Both Indonesian presidential candidates have taken a strongly nationalistic stance on foreign investment in their pre-election campaigning. When one of them takes office in October, will they be 'mugged by reality' and soften their stance? If not, how much does it matter?
When Indonesia achieved independence at the end of World War II, four hundred years of colonial domination weighed heavily on politics and public attitudes. Domestic opinion was unanimous that the Dutch had grown rich by exploiting Indonesia's vast natural wealth, leaving independent Indonesia in poverty. The first two decades of independence deepened this view, with foreign companies nationalised.
This changed in 1967, ushering in three decades of 7% annual growth. Foreign investment was not the sole factor in the transformation but was a key element, bringing investment funding, technology and access to foreign markets.
It would be wrong to see foreigners as having had open slather since 1967. Policy needed to accommodate the residual antipathy to foreign business. After 1967, state-owned enterprises still occupied the 'commanding heights' of the economy, and even today there is a 'negative list' of industries where foreigners are excluded.
The democratic era since 1998 has allowed greater opportunity for venting this suspicion of foreign exploitation. It was perhaps inevitable that, with the incumbent president not running (and therefore not defending the status quo), the two candidates would compete to exploit this sentiment. Whoever is elected next month is likely to be more nationalistic than his predecessors. The question is just how damaging this might be to Indonesia's growth prospects.
The issues are illustrated by the current policy measures to restructure foreign investment in mining. This has always been a sensitive area. Even when foreign investment was first opened up in 1967, it was envisaged that foreign miners would relinquish some ownership to domestic parties (either government or private) over time.
In 2009 this was take a step further, with a law requiring miners to 'add value' to their production. This was to be implemented over time, and many foreign observers assumed the regulations would be softened. In 2012, a tax was also imposed on some ore exports. The crunch came in January this year, with export of nickel ore and bauxite (the ore that becomes aluminium) banned. Other ores (principally, copper) can be exported as ore for the moment, but with an export tax which will rise over time to a level where export will no longer be profitable.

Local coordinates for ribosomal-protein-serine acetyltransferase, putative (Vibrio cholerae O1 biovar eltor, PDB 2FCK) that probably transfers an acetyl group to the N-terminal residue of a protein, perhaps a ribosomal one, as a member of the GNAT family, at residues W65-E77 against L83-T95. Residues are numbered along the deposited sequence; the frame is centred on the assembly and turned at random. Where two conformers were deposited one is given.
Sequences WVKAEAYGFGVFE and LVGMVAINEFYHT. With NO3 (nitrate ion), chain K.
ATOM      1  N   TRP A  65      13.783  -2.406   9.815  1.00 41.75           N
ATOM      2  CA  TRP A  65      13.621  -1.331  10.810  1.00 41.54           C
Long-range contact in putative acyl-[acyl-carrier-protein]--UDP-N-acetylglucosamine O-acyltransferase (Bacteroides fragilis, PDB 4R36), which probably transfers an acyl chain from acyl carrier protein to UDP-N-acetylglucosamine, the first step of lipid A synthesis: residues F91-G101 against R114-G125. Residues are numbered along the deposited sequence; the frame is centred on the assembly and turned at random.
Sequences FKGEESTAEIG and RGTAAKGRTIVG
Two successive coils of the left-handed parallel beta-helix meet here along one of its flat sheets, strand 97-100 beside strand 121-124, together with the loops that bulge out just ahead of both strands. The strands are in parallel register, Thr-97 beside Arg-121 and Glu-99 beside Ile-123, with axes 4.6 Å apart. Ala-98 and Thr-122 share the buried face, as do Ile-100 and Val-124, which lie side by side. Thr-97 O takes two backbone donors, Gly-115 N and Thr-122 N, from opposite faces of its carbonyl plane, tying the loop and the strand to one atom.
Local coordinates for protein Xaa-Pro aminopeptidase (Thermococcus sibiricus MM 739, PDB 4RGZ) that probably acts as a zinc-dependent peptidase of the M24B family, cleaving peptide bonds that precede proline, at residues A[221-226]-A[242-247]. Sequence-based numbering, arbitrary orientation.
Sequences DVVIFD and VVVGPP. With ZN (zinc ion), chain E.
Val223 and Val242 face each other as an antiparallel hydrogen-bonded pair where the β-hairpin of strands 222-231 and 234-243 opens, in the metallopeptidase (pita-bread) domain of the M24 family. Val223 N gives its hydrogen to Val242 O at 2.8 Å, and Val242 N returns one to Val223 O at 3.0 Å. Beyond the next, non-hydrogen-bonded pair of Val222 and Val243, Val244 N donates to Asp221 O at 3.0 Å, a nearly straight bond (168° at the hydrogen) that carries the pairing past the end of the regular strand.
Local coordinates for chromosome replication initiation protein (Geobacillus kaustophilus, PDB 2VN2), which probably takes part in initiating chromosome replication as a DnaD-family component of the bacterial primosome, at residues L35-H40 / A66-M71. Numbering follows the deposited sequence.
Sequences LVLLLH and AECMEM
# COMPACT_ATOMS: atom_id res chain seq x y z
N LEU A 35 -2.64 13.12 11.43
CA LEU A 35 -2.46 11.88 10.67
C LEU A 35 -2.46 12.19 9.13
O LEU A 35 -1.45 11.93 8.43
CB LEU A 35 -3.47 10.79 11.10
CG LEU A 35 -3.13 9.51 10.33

What should we make of all this?
There is some damage to Indonesia's business-friendly reputation: the measures raise the risk perception and therefore the cost of attracting investment. Foreign investment is only around 2% of GDP. This is a small part of overall investment (which is well over 30% of GDP), but foreigners continue to provide the same dynamism and innovation that was instrumental in shaking Indonesia out of its basket-case languor in 1967.
More seriously, these measures seem unnecessarily damaging. It is easy to sympathise with the residual anti-colonial angst and to see today's foreign investors as their legatees (with their Indonesian partners as compradors, in the best Marxian tradition). But the measures will make some production uneconomic. Policy which leaves minerals in the ground doesn't help Indonesia's pressing problems. Nor does it make sense to prioritise high-capital/low-labour investments which have low returns (as these refining processes seem to have), in a country struggling to provide the necessary infrastructure (roads, ports, electricity) for the population at large. And it's not even as if these measures will shift ownership of mines or refineries into Indonesian hands.
In the longer run, the measures are of doubtful economic validity, and in the short run are clearly damaging to Indonesia's finely-balanced current-account position and budget. Moreover, there are much better ways to respond to the historical legacy of colonialism.
To maximise national benefits, Indonesia needs to own the most profitable parts of the process and ensure that the price is as high as the market will bear. For this, it needs a majority stake in the mine itself. Rather than a blanket requirement that all ores be processed domestically, the better policy would be to encourage the ones which lend themselves to domestic refining.
A resource-rent tax would achieve this far better than a blanket requirement for domestic processing. The experience since 2012 has shown there is capacity for existing mines to pay a super-tax. Mining is an industry with huge cyclical price fluctuations, and the tax regime should reflect this volatility, aimed at super-profits. These revenues could be used to buy back ownership, fund new mines or even establish new refining facilities, provided they are economically viable.
If Indonesian economists could devise such a rational plan and persuade the new president to adopt it, it would achieve a dual function. First, it would give Indonesia a growing stake in exploiting its own mineral resources, answering nationalist calls. Second, it would demonstrate that Indonesia's mineral policies are tough but rational.
Photo by Flickr user Randi Ang.